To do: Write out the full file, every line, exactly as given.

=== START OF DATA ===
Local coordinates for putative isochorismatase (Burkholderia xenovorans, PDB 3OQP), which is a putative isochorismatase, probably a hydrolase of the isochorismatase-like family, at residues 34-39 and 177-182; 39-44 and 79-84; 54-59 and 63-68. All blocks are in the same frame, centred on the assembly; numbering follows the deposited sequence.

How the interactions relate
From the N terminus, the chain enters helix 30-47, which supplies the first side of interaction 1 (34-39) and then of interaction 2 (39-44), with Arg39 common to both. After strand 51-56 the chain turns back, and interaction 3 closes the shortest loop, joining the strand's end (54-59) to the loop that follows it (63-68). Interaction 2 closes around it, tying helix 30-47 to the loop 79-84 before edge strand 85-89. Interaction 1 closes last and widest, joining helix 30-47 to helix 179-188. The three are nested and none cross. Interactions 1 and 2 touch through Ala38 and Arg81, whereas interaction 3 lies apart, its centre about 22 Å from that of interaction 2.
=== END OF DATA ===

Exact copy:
Local coordinates for putative isochorismatase (Burkholderia xenovorans, PDB 3OQP), which is a putative isochorismatase, probably a hydrolase of the isochorismatase-like family, at residues 34-39 and 177-182; 39-44 and 79-84; 54-59 and 63-68. All blocks are in the same frame, centred on the assembly; numbering follows the deposited sequence.

How the interactions relate
From the N terminus, the chain enters helix 30-47, which supplies the first side of interaction 1 (34-39) and then of interaction 2 (39-44), with Arg39 common to both. After strand 51-56 the chain turns back, and interaction 3 closes the shortest loop, joining the strand's end (54-59) to the loop that follows it (63-68). Interaction 2 closes around it, tying helix 30-47 to the loop 79-84 before edge strand 85-89. Interaction 1 closes last and widest, joining helix 30-47 to helix 179-188. The three are nested and none cross. Interactions 1 and 2 touch through Ala38 and Arg81, whereas interaction 3 lies apart, its centre about 22 Å from that of interaction 2.